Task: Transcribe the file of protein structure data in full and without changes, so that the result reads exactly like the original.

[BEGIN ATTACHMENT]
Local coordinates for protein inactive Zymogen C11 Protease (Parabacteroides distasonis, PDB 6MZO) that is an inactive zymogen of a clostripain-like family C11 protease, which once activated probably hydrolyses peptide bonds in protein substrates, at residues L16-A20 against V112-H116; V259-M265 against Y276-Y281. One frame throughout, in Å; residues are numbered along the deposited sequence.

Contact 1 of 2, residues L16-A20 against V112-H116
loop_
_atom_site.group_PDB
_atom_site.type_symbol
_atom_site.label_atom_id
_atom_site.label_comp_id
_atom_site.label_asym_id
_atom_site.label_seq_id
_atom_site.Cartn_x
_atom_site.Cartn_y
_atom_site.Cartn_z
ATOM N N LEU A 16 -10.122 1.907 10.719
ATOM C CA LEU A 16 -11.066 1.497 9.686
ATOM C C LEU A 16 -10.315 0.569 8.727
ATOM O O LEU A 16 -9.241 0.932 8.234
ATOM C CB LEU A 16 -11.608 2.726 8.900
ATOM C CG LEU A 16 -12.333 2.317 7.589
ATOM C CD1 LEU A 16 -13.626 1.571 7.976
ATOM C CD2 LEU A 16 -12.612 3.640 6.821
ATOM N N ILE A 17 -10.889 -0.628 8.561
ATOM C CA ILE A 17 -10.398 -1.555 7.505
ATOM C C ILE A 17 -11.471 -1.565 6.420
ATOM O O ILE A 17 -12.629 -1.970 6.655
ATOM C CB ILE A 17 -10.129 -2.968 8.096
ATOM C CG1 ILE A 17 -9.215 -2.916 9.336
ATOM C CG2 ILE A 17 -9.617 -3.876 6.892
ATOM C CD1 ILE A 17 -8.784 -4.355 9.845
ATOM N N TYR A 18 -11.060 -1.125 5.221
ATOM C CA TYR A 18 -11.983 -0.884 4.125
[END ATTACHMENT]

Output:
Local coordinates for protein inactive Zymogen C11 Protease (Parabacteroides distasonis, PDB 6MZO) that is an inactive zymogen of a clostripain-like family C11 protease, which once activated probably hydrolyses peptide bonds in protein substrates, at residues L16-A20 against V112-H116; V259-M265 against Y276-Y281. One frame throughout, in Å; residues are numbered along the deposited sequence.

Contact 1 of 2, residues L16-A20 against V112-H116
loop_
_atom_site.group_PDB
_atom_site.type_symbol
_atom_site.label_atom_id
_atom_site.label_comp_id
_atom_site.label_asym_id
_atom_site.label_seq_id
_atom_site.Cartn_x
_atom_site.Cartn_y
_atom_site.Cartn_z
ATOM N N LEU A 16 -10.122 1.907 10.719
ATOM C CA LEU A 16 -11.066 1.497 9.686
ATOM C C LEU A 16 -10.315 0.569 8.727
ATOM O O LEU A 16 -9.241 0.932 8.234
ATOM C CB LEU A 16 -11.608 2.726 8.900
ATOM C CG LEU A 16 -12.333 2.317 7.589
ATOM C CD1 LEU A 16 -13.626 1.571 7.976
ATOM C CD2 LEU A 16 -12.612 3.640 6.821
ATOM N N ILE A 17 -10.889 -0.628 8.561
ATOM C CA ILE A 17 -10.398 -1.555 7.505
ATOM C C ILE A 17 -11.471 -1.565 6.420
ATOM O O ILE A 17 -12.629 -1.970 6.655
ATOM C CB ILE A 17 -10.129 -2.968 8.096
ATOM C CG1 ILE A 17 -9.215 -2.916 9.336
ATOM C CG2 ILE A 17 -9.617 -3.876 6.892
ATOM C CD1 ILE A 17 -8.784 -4.355 9.845
ATOM N N TYR A 18 -11.060 -1.125 5.221
ATOM C CA TYR A 18 -11.983 -0.884 4.125